Washington D.C. – Just days before the United Nations Framework Convention on Climate Change (UNFCCC) summit in Durban, South Africa, 53 members of the House of Representatives have sent a letter to Secretary of State Hillary Clinton and Treasury Secretary Timothy Geithner urging the Obama administration to pursue a just and ambitious agenda in the climate talks (see the full letter and list of signers below).
Signers stress the importance of the upcoming negotiations in South Africa as an opportunity to make progress on addressing climate change. In the letter, members of Congress note that Africa, which is host of this year’s summit, is already facing many of the most severe impacts of climate change, including serious threats to food security. The impacts, as members note, do not stop in Africa, however.
“In my home state of New Jersey, where scientists estimate the sea level is rising about one inch every six years, this summer Hurricane Irene forced thousands of residents from their homes and many small businesses to close,” said Rep. Donald Payne (D-NJ), Ranking Member of the House Subcommittee on Africa, Global Health, and Human Rights, who led the letter.
Irene was the tenth extreme-weather related disaster costing more than $1 billion in the United States this year. Communities of color and the poor are often the worst hit and last to recover from such devastation.
“Through American leadership, we can help protect the livelihoods of poor people from Newark to Nairobi,” Representative Payne added.
The letter was co-led by Representatives Russ Carnahan (D-MO), Barbara Lee (D-CA), Bobby Rush (D-IL), and was signed by Ranking Member of House Foreign Affairs Committee Howard Berman (D-CA), Ranking Member of Energy and Commerce Henry Waxman (D-CA), and the Chairman of the Congressional Black Caucus Emanuel Cleaver (D-MO), among others. Underscoring the significance of these negotiations taking place on African soil, the letter was also signed by more than half of the members in the Congressional Black Caucus.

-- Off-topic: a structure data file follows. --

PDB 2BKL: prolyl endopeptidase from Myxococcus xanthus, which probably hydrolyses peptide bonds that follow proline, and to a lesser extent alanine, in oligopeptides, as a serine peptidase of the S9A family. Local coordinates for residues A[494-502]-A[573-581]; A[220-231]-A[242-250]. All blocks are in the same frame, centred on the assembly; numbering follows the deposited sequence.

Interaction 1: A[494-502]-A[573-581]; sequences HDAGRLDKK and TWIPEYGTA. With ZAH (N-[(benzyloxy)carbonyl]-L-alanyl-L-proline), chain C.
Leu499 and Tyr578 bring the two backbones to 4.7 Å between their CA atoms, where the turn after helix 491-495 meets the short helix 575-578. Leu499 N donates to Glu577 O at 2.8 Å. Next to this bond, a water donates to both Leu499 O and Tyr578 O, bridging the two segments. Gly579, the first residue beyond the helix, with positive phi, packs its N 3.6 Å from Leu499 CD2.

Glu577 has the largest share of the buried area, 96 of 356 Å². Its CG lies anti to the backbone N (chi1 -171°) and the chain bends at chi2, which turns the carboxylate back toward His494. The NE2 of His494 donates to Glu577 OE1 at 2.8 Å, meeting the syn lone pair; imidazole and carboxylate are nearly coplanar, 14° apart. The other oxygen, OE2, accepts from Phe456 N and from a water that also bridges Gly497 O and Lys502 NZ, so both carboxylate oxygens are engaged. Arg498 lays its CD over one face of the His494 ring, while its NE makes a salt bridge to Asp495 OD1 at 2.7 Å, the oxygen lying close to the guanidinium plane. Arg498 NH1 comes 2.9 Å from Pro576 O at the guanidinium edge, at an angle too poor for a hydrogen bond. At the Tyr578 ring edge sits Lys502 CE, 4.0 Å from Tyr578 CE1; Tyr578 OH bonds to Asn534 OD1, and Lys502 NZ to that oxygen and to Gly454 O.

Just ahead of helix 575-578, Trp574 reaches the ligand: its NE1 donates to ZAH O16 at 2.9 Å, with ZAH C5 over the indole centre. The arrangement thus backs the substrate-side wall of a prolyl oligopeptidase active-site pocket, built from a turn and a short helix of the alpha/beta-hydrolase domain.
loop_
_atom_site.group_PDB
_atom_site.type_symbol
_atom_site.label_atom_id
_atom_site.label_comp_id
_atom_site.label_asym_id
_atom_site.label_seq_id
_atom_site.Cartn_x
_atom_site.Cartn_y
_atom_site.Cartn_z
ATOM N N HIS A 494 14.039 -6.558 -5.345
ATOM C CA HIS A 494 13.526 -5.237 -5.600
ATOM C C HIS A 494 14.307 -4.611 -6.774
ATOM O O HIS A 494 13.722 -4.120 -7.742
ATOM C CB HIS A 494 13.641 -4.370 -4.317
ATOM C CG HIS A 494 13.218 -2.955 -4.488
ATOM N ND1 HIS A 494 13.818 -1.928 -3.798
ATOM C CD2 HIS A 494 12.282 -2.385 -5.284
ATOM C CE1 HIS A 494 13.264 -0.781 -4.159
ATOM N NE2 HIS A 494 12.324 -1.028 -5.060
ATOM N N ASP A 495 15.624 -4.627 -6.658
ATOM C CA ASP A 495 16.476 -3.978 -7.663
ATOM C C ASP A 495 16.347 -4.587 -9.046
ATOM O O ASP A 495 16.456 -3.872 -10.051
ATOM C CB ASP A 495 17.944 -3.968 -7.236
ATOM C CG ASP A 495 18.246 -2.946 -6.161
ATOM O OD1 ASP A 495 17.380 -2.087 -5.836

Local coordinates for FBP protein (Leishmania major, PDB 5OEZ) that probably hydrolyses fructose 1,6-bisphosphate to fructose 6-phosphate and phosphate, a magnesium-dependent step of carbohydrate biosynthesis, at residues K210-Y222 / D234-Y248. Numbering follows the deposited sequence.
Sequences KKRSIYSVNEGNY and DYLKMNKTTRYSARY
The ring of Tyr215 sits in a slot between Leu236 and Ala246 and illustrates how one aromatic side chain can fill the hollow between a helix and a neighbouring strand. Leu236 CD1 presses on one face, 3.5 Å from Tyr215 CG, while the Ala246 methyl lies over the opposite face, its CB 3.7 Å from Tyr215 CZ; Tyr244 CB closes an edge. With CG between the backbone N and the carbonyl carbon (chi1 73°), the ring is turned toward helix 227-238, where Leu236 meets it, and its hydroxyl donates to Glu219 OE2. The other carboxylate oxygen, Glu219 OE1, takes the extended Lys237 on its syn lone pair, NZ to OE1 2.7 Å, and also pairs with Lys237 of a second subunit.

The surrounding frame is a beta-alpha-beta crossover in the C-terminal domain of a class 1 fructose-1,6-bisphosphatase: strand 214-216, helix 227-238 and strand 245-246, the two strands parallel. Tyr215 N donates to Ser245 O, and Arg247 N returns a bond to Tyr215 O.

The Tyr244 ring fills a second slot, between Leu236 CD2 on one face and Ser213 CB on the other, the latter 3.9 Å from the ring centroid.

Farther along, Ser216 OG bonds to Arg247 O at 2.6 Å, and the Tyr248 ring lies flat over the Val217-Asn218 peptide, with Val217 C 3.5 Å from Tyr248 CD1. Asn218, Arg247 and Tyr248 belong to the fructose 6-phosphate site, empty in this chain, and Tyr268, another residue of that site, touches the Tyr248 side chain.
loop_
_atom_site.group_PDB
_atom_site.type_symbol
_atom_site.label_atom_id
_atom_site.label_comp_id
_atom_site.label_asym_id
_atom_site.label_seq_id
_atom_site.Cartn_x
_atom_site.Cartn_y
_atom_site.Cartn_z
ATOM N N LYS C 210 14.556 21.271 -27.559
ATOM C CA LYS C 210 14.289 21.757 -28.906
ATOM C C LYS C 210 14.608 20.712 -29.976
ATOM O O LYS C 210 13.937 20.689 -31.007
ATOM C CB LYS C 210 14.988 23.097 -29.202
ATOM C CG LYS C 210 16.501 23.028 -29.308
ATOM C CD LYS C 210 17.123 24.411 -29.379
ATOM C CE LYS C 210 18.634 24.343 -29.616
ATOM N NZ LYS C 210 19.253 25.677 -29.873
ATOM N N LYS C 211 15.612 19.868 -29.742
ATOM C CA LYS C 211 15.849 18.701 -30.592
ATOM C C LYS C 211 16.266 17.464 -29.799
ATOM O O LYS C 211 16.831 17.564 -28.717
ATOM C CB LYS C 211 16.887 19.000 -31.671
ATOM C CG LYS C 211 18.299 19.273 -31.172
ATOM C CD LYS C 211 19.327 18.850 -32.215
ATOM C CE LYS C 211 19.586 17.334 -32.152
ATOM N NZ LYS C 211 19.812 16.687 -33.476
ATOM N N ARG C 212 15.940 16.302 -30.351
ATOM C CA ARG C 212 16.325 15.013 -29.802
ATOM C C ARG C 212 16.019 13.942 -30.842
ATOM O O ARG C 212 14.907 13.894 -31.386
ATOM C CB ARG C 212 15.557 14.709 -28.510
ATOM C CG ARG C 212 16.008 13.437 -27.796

Rep. Bobby Rush, co-chair of the Congressional Black Congress Committee on Energy and Environment, said, “There is no more time for debate. The International Energy Agency report issued last week gives the world less than a decade to shift to clean energy or else suffer even greater global temperature increases and likely devastating climatic impacts. If this esteemed publication is correct, then even during an international economic crisis, delay is folly. The IEA says for every dollar avoided more than four dollars will be spent to clean up the consequences. We cannot afford to fiddle while the earth burns.”
The letter highlights three key priorities that the Obama Administration should pursue in Durban:
• Operationalize a fair, transparent and accountable Green Climate Fund.
• Support innovative approaches to generate new and additional public finance to help developing countries confront the climate crisis, including in the shipping and aviation sectors.
• Reiterate the US commitment made in Copenhagen to reduce greenhouse gas pollution.
Rep. Russ Carnahan commented that, “As a food security crisis threatens regions of the African continent, it’s urgent that we reduce greenhouse gas emissions and help disadvantaged communities cope with climate change’s effects. And as we face a jobs crisis here in the United States, creating jobs by investing in manufacturing clean energy technologies that are so needed in developing countries is also essential.”
“It is critical that policy leaders commit to an investment in building climate resilience in vulnerable countries, a reduction in climate-changing emissions, and wide-scale support for communities hardest hit by climate change,” said Congresswoman Barbara Lee, a member of the Sustainable Energy and Environment Coalition in Congress. “Congress needs to get to work passing robust policies that will make these commitments a reality and move forward the global effort to tackle the climate crisis.”